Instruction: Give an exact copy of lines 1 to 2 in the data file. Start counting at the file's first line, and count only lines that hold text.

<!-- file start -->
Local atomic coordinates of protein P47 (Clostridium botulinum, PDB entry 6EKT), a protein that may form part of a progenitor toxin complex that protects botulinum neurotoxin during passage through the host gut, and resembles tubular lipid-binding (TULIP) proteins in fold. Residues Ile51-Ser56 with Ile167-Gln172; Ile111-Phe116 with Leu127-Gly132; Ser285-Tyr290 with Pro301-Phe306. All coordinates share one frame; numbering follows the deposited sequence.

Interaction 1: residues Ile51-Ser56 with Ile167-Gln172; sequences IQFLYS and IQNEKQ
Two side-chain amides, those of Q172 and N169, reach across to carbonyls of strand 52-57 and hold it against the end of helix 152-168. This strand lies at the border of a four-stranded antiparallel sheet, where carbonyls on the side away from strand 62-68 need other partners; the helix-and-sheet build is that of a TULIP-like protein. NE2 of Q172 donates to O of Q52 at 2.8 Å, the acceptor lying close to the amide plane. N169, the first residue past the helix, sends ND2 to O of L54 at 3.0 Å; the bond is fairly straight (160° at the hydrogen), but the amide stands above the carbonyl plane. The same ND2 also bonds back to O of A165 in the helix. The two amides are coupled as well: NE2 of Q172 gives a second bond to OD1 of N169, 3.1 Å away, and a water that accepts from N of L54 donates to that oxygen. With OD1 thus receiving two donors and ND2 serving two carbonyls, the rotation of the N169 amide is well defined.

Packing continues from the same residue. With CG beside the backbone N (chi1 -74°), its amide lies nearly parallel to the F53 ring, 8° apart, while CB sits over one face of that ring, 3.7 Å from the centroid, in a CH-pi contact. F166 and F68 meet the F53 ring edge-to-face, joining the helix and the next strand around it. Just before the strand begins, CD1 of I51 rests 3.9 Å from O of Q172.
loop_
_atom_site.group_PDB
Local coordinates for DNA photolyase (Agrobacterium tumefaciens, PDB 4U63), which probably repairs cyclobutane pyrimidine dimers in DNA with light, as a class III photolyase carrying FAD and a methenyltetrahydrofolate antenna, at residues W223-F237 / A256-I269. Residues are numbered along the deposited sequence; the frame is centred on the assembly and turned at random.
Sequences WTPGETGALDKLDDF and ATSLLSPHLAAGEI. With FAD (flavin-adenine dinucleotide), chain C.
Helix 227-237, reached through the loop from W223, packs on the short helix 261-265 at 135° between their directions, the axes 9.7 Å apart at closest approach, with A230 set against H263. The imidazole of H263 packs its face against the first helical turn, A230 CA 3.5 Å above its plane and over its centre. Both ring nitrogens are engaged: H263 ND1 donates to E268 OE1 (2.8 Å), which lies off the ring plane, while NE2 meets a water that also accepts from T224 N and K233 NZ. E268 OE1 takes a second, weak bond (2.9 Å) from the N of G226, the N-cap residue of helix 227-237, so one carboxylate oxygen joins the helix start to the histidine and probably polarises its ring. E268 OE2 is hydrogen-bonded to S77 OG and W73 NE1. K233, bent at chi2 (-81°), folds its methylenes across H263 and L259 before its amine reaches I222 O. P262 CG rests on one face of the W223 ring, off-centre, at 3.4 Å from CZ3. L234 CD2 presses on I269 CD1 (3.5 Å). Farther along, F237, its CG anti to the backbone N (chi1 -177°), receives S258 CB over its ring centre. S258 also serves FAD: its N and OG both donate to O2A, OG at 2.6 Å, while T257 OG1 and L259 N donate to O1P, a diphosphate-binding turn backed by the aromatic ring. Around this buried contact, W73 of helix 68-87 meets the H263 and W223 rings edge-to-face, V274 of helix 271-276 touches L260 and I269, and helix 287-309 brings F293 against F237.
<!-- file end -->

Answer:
Local atomic coordinates of protein P47 (Clostridium botulinum, PDB entry 6EKT), a protein that may form part of a progenitor toxin complex that protects botulinum neurotoxin during passage through the host gut, and resembles tubular lipid-binding (TULIP) proteins in fold. Residues Ile51-Ser56 with Ile167-Gln172; Ile111-Phe116 with Leu127-Gly132; Ser285-Tyr290 with Pro301-Phe306. All coordinates share one frame; numbering follows the deposited sequence.

Interaction 1: residues Ile51-Ser56 with Ile167-Gln172; sequences IQFLYS and IQNEKQ